Country music has never had a simple relationship with Mexico. While outlaws like Waylon Jennings once warned that there “ain’t no God” on the other side of the border, Tim McGraw more recently took the opposing position, suggesting that God in fact created the country, but only as a place for trapped American adults to go when they needed a vacation.
No matter one’s position in this rather limited point-counterpoint, the “Mexico song” has become a staple of nearly all mainstream country albums. Kip Moore, for instance, recently gave the genre a nostalgic turn on Up All Night‘s emotional center, “Everything but You”; Brad Paisley, never one to pass up a chuckle, rounded out last year’s This Is Country Music with the Blake Shelton-featuring “Don’t Drink the Water” (“No one I know / goes to Mexico / to drink the water anyways” rolls the punchline). Shelton, meanwhile, once pushed the senorita-chasing, Van Morrison-quoting “Playboys of the Southwestern” up into the country top 40, though the tune never caught on as successfully as Kenny Chesney’s chart-topping “Beer and Mexico,” Toby Keith’s “Stays in Mexico,” or Zac Brown’s platinum-selling “Toes,” the opener on the band’s 2007 major-label debut, The Foundation.
“Toes” begins like all the rest: The narrator, exhausted by the “concrete and cars” that “are their own prison bars,” hops a plane heading south and spends four days emptying his pockets living the life he’s always wanted. But where the majority of these songs must eventually return back to the everyday grind of life in the U.S. of A., “Toes” turns the vacation into a way of life and concludes with its singer posting up on a Georgia lake just as he once posted up on a Caribbean beach.
Combining this attitude toward the world—so Buffett-influenced that their eventual collaboration felt almost superfluous—with subtle, harmony-filled arrangements and the repetition of a few gloriously empty clichés, the song couldn’t have been clearer statement of purpose. Five years later, it instantly comes to mind upon hearing the “island lullabye” opener to Uncaged, the band’s third major studio album and the country crossover hit of the summer—it sold some 234,000 copies in its first week.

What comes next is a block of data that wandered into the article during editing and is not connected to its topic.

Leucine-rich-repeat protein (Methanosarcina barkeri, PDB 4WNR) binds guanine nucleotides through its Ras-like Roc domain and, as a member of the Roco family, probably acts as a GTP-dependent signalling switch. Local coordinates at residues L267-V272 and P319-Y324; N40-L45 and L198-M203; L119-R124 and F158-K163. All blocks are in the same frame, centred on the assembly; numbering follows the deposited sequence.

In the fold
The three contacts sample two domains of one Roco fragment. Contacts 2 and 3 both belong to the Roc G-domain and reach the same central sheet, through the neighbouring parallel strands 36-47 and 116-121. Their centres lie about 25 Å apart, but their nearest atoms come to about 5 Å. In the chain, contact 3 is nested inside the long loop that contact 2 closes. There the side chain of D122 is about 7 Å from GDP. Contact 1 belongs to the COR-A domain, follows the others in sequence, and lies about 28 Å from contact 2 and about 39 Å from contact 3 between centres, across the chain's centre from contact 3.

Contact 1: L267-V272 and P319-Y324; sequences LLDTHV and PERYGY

Still, when breaking down those sales figures, it’s the crossover that’s key: Although country radio has yet to fully embrace any of Uncaged‘s eleven tracks, still preferring 2010’s “No Hurry,” to any of the newer material, the traditionalist band has cultivated audiences via non-traditional routes, developing a jam-ready sound that’s best heard live and which coincided perfectly with the recent festival boom. Just as Eric Church recently reached a new market by shedding some twang and delivering a hard rock set at the Metallica-curated Orion Festival, Brown was taking the I-24 from Nashville to Bonnaroo way back in 2009. Lately, that sound has found a more comfortable fit at New Orleans’s more roots-driven Jazzfest, and Uncaged‘s Trombone Shorty guest spot “Overnight” finds the singer embracing this collision.
As I was organizing this blog post, I was surprised to walk into a D.C. Starbucks and find the record sitting directly in front of the register, ready to be purchased by an audience about as far from “Stays in Mexico” as you can get. In turn, this new audience moved from purchasing Uncaged to exploring previous efforts like the aforementioned The Foundation, pushing that record to the top of Billboard Catalog Albums chart and the live Pass the Jar.
At the same time, beyond the bluegrass fiddles that endear the band to Jazzfest or the overpriced coffee crowds and the extended jams that fit right in at the Phish-headlined Bonnaroo, it doesn’t seem far-fetched to suggest that this record has reached so many people in part because, to paraphase that “Knee Deep,” pop has its mind on a permanent vacation more now than at any point in recent memory. After all, what group of artists, DJs, and producers have turned the getaway into a way of life more successfully than those who brought four-on-the-floor Eurohouse off of the island resort and onto everyday radio? If the EDM-inclusive playlist that warmed the crowd for Lady Antebellum’s recent Radio City Musical performance is any indication, audiences have no problem listening to both.